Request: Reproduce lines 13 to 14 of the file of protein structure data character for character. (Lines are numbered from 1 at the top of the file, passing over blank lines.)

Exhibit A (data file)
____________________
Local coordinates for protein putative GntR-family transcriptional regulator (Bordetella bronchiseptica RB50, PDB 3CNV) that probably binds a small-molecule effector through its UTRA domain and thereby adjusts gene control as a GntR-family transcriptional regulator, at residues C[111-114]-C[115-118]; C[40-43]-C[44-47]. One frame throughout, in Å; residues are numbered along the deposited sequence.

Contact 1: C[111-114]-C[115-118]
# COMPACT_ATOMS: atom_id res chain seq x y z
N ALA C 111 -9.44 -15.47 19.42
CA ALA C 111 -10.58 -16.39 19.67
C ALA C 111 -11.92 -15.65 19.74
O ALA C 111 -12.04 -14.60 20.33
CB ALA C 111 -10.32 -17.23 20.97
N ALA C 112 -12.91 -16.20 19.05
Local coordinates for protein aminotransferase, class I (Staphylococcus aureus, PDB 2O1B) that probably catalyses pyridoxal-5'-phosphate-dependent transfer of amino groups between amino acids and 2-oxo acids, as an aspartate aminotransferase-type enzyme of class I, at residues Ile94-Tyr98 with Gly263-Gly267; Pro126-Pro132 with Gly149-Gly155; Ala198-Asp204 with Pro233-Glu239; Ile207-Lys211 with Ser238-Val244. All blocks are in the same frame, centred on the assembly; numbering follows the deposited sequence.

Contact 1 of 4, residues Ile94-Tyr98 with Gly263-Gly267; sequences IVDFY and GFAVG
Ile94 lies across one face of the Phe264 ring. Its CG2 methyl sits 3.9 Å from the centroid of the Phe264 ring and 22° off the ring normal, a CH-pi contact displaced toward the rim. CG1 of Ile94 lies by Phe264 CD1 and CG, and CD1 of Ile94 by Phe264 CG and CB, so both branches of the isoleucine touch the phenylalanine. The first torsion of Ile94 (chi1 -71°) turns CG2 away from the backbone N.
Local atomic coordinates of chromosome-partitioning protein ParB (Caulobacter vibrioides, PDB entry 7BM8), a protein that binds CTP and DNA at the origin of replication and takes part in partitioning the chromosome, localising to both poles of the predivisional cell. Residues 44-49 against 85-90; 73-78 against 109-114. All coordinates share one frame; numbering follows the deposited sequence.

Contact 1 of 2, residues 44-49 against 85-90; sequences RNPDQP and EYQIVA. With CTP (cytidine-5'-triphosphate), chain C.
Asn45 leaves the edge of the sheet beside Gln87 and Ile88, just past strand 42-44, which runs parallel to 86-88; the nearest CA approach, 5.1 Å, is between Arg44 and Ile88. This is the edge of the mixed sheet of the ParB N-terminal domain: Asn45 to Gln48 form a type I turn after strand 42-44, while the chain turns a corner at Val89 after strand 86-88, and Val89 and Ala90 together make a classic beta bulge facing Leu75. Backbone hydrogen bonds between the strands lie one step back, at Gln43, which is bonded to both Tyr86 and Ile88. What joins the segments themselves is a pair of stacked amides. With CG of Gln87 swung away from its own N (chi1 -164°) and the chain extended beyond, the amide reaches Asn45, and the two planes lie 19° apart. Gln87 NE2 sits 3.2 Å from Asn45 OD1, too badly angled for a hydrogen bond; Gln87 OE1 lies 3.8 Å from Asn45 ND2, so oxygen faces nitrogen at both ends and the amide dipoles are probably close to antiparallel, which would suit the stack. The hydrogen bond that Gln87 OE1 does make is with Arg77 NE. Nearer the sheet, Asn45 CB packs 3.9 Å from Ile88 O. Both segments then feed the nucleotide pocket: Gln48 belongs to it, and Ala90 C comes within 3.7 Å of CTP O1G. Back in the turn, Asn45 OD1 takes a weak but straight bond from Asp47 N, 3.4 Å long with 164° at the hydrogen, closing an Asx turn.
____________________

Local atomic coordinates of chromosome-partitioning protein ParB (Caulobacter vibrioides, PDB entry 7BM8), a protein that binds CTP and DNA at the origin of replication and takes part in partitioning the chromosome, localising to both poles of the predivisional cell. Residues 44-49 against 85-90; 73-78 against 109-114. All coordinates share one frame; numbering follows the deposited sequence.

Contact 1 of 2, residues 44-49 against 85-90; sequences RNPDQP and EYQIVA. With CTP (cytidine-5'-triphosphate), chain C.